bkamnetz at gmail.com
Fri Mar 16 09:54:21 CDT 2012
A suggestion for you to consider: Many people enjoy what they are used
to, so you might consider making a big pot of the swill they are used
to and having that available. Then, as was suggested, in a much
smaller brewer that you are used to, brew coffee that you like to brew
and serve to people, for the people who are interested. You might even
consider using much smaller cups that people are used to for their
Flogger-flavored sugared milk, both to encourage them to sip and
enjoy, and to stretch it out a bit. Just a thought...
On Thu, Mar 15, 2012 at 8:43 AM, Jim Gundlach <pecanjim at bellsouth.net> wrote:
> My wife volunteered me to make coffee at church on Sunday mornings. Last night I looked at the brewing equipment and I find myself in need of some help in figuring out how to make a decent coffee with this. The machine is a sixty cup stainless percolator with the glass tube in front to show how much is in it. While I have brewed several ways, this one is new to me. As I was looking at it one of the women who volunteers in the kitchen told me that making half a pot was enough and pointed to the two pound container of Floggers in the cabinet below. She went on to say that making half a pot was enough and that making it with more than one cup of ground coffee made it too strong for her. I have not had a chance to give the machine a try and lost sleep last night trying to figure out how to tackle it. I have several non-espresso greens to use and I plan to cycle through them with a label posting the name of the coffee and SweetMaria's URL on the pot so I don't need help selecting the coffee but I really suspect the machine controlled brewing process will ruin the coffee. I have a thermometer that I can use to measure the water's temperature and I am willing to pour hot water at a reasonable temperature to avoid hitting the coffee with water that is too hot, elevation is a little under 300 feet so our boiling point is right at 212.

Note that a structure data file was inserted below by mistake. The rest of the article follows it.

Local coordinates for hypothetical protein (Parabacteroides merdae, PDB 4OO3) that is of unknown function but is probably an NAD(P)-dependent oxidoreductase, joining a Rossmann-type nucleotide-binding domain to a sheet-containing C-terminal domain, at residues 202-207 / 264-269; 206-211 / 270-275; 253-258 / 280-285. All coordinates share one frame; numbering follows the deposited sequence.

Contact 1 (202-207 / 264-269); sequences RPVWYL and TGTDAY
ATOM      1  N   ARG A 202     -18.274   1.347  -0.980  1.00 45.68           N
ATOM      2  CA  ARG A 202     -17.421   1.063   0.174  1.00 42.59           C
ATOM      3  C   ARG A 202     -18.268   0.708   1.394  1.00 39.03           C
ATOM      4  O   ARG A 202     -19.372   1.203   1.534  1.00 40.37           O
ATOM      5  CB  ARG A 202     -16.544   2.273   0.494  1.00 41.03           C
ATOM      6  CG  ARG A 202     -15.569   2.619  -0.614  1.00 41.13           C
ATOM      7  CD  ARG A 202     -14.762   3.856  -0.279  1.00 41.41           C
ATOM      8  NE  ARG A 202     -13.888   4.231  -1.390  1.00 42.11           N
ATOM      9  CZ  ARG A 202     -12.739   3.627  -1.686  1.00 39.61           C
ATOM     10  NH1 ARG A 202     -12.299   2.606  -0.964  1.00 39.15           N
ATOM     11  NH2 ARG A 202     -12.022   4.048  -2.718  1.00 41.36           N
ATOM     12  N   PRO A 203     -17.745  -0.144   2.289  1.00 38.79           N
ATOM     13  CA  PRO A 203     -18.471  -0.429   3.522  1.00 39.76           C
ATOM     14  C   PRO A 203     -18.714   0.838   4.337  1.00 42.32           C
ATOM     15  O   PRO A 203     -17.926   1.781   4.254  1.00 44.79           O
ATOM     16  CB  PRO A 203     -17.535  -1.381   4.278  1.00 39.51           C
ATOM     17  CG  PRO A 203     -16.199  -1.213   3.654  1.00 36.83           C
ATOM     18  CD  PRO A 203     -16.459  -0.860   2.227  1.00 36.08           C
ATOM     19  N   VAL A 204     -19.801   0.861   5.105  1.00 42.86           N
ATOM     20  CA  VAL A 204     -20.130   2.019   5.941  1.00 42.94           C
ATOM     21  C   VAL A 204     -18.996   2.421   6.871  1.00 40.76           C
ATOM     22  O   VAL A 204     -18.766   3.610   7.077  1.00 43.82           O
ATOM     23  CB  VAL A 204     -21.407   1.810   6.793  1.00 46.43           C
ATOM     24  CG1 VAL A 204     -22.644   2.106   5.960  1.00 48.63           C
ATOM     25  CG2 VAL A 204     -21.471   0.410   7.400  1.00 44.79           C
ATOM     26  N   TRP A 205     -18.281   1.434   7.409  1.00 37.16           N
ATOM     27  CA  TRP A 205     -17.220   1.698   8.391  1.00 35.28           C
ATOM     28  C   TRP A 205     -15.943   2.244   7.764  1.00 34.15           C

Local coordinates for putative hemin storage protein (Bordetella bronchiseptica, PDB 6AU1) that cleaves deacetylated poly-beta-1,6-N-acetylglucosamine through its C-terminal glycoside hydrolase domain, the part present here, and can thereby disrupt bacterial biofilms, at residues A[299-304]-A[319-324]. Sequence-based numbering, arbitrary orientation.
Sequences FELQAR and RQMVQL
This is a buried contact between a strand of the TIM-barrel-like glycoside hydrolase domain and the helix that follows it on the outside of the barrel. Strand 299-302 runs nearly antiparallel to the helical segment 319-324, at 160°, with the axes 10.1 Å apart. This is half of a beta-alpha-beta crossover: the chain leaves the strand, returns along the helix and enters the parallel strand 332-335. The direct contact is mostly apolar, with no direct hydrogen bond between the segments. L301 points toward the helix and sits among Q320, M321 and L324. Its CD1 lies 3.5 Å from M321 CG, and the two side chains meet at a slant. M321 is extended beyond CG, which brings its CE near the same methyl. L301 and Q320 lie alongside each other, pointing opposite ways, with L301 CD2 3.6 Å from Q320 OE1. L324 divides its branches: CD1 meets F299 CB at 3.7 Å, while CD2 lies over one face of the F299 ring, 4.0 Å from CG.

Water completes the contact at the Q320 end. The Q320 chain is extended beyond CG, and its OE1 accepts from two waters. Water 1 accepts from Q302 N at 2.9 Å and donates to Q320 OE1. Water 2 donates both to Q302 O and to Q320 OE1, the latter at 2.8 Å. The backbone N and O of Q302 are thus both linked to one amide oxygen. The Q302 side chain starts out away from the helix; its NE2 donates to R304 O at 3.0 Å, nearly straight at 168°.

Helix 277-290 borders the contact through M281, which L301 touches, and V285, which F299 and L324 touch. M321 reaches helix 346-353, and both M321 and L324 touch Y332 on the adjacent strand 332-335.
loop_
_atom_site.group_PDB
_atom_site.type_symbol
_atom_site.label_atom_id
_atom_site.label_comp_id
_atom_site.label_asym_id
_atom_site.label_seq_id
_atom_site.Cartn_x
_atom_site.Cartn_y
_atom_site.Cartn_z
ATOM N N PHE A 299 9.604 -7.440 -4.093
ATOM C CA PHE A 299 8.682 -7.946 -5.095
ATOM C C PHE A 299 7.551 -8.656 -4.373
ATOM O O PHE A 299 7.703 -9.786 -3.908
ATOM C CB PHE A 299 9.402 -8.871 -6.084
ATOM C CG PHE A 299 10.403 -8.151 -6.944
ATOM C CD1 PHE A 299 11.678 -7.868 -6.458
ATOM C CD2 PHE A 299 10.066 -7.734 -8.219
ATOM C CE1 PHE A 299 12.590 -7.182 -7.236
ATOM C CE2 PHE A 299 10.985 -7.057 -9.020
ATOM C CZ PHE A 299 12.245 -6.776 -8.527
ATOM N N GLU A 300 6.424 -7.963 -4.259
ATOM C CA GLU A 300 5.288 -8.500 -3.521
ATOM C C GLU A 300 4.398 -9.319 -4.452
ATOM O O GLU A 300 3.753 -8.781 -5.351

> Any suggestions will be considered and appreciated.
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